Two of the three undergraduates who won Virginia Tech’s Common Book Project essay contest are majors in the Department of Communication.

The contest, titled “My Virginia Tech Values: An Essay Event,” asked students to submit essays around a prompt: What does it mean to you to live a life of service and how do you make life choices that embody this value?

The contest winners are:

  • Nicole Guilbault of Sterling, Virginia, a first-year student majoring in business information technology in the Pamplin College of Business;
  • Lillian Phan of Chantilly, Virginia, a first-year student majoring in communication studies in the College of Liberal Arts and Human Sciences; and
  • Madeline Yaskowski of Leesburg, Virginia, a first-year student majoring in public relations and German in the College of Liberal Arts and Human Sciences.

The prompt was inspired by the university’s Common Book for 2015-17, The Heart and the Fist, by Eric Greitens. The book details his life of service through academics as a Rhodes and Truman Scholar, as well as roles with humanitarian organizations and service as a U.S. Navy SEAL. After his military service, Greitens founded The Mission Continues, a nonprofit that challenges veterans to serve in communities across the U.S.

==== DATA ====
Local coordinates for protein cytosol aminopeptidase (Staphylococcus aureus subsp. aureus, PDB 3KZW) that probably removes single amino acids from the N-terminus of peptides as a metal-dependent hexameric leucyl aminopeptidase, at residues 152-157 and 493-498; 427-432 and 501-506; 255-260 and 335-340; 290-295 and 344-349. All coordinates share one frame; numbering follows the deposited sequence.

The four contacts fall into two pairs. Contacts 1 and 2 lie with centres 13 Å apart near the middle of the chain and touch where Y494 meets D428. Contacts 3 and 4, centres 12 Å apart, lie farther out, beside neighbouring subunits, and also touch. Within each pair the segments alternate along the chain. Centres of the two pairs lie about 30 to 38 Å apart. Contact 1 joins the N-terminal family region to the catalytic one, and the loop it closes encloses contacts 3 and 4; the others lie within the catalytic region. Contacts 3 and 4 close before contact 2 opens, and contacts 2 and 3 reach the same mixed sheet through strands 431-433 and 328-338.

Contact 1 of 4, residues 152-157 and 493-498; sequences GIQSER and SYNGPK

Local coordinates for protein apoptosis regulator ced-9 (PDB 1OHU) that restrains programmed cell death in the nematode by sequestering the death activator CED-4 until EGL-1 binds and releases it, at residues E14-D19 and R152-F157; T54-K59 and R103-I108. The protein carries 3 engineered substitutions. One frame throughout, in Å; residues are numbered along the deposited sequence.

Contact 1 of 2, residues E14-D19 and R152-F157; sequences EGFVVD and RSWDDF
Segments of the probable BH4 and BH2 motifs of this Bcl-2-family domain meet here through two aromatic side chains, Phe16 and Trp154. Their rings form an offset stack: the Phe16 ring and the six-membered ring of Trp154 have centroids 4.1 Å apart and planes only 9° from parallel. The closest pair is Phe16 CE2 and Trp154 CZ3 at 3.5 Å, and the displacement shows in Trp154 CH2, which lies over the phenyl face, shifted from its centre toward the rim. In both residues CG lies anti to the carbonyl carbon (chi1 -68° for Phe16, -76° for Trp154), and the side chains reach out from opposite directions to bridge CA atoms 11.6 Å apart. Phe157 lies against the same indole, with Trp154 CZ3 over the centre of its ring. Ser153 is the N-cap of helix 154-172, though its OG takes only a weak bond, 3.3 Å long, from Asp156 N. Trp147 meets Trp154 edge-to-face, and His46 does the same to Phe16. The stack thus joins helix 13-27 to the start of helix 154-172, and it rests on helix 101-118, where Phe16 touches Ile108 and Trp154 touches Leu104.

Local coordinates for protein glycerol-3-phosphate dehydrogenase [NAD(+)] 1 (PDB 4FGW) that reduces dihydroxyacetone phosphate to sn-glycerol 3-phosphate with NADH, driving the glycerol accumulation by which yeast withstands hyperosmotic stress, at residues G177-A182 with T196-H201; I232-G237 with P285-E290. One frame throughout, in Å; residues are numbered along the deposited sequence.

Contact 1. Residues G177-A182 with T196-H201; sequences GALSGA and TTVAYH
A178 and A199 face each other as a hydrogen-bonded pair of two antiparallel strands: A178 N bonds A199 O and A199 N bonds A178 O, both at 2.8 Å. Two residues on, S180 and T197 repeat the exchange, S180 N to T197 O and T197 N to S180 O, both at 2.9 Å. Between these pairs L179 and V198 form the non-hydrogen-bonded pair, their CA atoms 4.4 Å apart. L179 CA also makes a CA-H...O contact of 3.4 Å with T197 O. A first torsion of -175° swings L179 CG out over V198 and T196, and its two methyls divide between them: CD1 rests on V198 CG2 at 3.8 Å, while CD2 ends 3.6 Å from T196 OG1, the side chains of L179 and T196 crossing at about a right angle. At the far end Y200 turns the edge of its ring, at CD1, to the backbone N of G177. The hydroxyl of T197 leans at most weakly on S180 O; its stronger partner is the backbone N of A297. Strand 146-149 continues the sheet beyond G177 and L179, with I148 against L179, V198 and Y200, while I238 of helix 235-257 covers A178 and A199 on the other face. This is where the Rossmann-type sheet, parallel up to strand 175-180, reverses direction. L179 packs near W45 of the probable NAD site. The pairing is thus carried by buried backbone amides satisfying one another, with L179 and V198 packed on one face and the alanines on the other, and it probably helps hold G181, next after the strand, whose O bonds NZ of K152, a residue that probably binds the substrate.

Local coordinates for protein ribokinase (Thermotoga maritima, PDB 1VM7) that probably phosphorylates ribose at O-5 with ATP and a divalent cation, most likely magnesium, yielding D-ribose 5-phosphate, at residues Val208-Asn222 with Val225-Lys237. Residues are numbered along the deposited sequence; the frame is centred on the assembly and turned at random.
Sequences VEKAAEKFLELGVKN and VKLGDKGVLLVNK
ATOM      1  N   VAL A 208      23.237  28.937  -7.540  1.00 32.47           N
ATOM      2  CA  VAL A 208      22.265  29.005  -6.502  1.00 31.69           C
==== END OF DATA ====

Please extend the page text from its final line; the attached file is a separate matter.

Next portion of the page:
Contest submissions were not supposed to be a book report on the Common Book, but rather an essay that used the Common Book as an inspiration to showcase how the writer also demonstrates service.

“The theme this year connected to the values of the Common Book, which also resonate with the culture of Virginia Tech, embodied in our motto of Ut Prosim (That I May Serve),” said Jennifer Culhane, director of first-year academic initiatives in the Office of First-Year Experiences. “As a member of the judging committee, it was inspiring to see the varied ways that students truly live that motto.”

Guilbuilt related her experience teaching swimming lessons to an eight-year-old boy with autism to an experience the Common Book author had in Rwanda, helping a boy with an infected wound who had been ignored by others. “While this may seem like a small instance of service,” she wrote, “it made a world of difference to the little boy, just as learning to swim had for Jacob. Random acts of kindness are some of the greatest examples of public service and can constitute change in a community.”

Yaskowski’s essay looked at the culture of service at Virginia Tech and how students extend beyond some of the university’s well-known service events, such as Relay for Life and The Big Event. “Kindness has a domino effect: Once you act kind to others, they will pay it forward and it will never end,” she wrote. “Kindness — an extension of integrity — is easy to do and can create waves in the world.”

Phan described how she and a friend created a nonprofit and distributed school supplies to students at an impoverished school in India one summer. “I have always had the opportunity and resources to strive in school, but I did not realize how privileged I was until meeting children who did not even have the opportunity — the chance,” she wrote. “These children are dedicated to their education and to making a person out of themselves. Some of them just needed the supplies and others needed the love and encouragement.”

The winning essays are available to read on the Common Book Project website. The winners were recognized at the Board of Visitors President’s Luncheon on April 5.

Written by Alison Matthiessen